Jewish Journal


January 21, 1999

The Artistry of ‘Art’

From Matzo Balls to Blubarb Pie


n it debuted in the summer of 1994, Saveur reinvented the food magazine genre by focusing, like any good chef, as much on ingredients as on finished dishes. With its expertly lit and angled close-ups, the magazine gave food the same kind of attention most magazines devote to celebrities. Gone were the tedious little features on "Meals in Minutes" and "Gourmet St. Tropez." In were centerfold-style spreads on English farmhouse cheeses and Oregon morels -- illustrated with the kind of bold, invasive photographs that you normally see only in Vanity Fair.

The new "Saveur Cooks Authentic American" cookbook (Chronicle, $40) extracts and compiles the best American ingredients and recipes from the magazine. You can construct quite a meal from its pages, starting with Gillie Feuer's Chicken Soup and Matzo Ball recipe and proceeding to Roast Chicken (to keep it kosher, substitute olive oil or schmaltz for the butter) and a small, superb array of American desserts. Our favorite -- a blueberry and rhubarb concoction called, simply, Blubarb Pie.

After dinner, you'll want to climb in the car and set out across America, eating exactly what Saveur discovered. -- Rob Eshman, Managing Editor

The Deli Gene

I hand my 2 1/2-year-old daughter a piece of lox. It is sheer, the color of an orange lollipop, and streaked with fat. My daughter takes it in her hand, tilts her head back, and slurps it down her throat. "She eats lox like a seal," says my wife, beaming.

Actually, no. My daughter, Noa, eats lox like her mother, her grandmothers, and her great-grandmothers. She eats lox like me and my father and grandfather.

Why children like or dislike certain foods is a mystery. The experts tell us that if you give toddlers the same food, say, raw tofu, a dozen times, eventually they'll accept it. Perhaps. But will they ever devour it, as Noa does lox? And whitefish? And herring and matzo balls and chicken soup and half-sour pickles? "It has to be in the genes," says my friend, Warren. He has one daughter in England and one in Brentwood, and both took to traditional Jewish foods at an age when most kids gag on anything but grilled cheese and hot dogs.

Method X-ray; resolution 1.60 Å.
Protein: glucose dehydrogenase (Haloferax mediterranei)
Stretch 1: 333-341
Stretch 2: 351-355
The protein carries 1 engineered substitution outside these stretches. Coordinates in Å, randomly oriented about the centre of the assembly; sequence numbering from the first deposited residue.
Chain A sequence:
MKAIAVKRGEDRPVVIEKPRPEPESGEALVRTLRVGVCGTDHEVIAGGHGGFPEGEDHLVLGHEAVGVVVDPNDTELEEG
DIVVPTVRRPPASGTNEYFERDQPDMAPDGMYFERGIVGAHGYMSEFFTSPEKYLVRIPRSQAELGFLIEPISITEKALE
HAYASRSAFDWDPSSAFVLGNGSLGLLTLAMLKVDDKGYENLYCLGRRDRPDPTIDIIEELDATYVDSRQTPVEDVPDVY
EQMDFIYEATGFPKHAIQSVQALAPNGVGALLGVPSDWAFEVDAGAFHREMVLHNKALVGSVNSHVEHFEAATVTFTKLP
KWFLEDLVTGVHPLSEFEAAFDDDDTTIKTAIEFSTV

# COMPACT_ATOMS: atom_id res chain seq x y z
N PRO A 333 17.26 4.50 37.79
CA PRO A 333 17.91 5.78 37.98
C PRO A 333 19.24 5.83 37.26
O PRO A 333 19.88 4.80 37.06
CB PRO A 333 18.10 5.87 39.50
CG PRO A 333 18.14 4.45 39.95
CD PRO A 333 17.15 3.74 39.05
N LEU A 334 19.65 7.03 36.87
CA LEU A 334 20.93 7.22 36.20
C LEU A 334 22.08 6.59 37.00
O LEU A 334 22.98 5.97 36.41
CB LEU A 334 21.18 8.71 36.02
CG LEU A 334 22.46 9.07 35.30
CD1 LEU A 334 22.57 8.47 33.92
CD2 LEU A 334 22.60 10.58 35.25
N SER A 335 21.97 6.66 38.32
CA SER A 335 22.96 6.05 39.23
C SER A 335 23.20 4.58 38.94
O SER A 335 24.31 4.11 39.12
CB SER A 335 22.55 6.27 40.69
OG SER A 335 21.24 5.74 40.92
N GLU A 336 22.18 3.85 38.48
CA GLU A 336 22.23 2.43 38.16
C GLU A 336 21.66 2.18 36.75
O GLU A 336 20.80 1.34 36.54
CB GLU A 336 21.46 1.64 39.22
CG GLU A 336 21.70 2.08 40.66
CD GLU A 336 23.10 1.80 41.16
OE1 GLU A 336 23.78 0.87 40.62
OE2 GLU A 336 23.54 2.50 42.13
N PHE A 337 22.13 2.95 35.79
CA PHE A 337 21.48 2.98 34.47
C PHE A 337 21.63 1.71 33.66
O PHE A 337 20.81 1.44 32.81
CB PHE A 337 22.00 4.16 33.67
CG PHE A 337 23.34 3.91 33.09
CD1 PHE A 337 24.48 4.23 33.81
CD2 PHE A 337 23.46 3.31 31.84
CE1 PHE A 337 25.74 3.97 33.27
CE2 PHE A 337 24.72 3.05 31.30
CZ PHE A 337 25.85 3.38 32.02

Fascinating. Is there a gene in Ashkenazic Jews for loving lox? Does a 2-year-old in Seoul get as excited over a paint-peeling scoop of kimchi as mine does over smoked sturgeon? When scientists finally map out the gene code, they might find that traits we assumed to be purely cultural are in fact hard-wired.

In his new book, "Turbulent Souls," Stephen Dubner writes about how his father, who converted to devout Catholicism, returned from Mass each Sunday and ate gefilte fish for lunch. He could give up the faith, but not the food. It's hardly surprising that when Dubner, raised Catholic, returns to his Jewish roots, he finds himself taking easily to the food. Rabbi Abraham Joshua Heschel famously wrote that as much as the Jewish people have kept the Sabbath, the Sabbath has kept the Jewish people. True, but don't underestimate the roast chicken and gribines that goes along with it. -- Rob Eshman, Managing Editor

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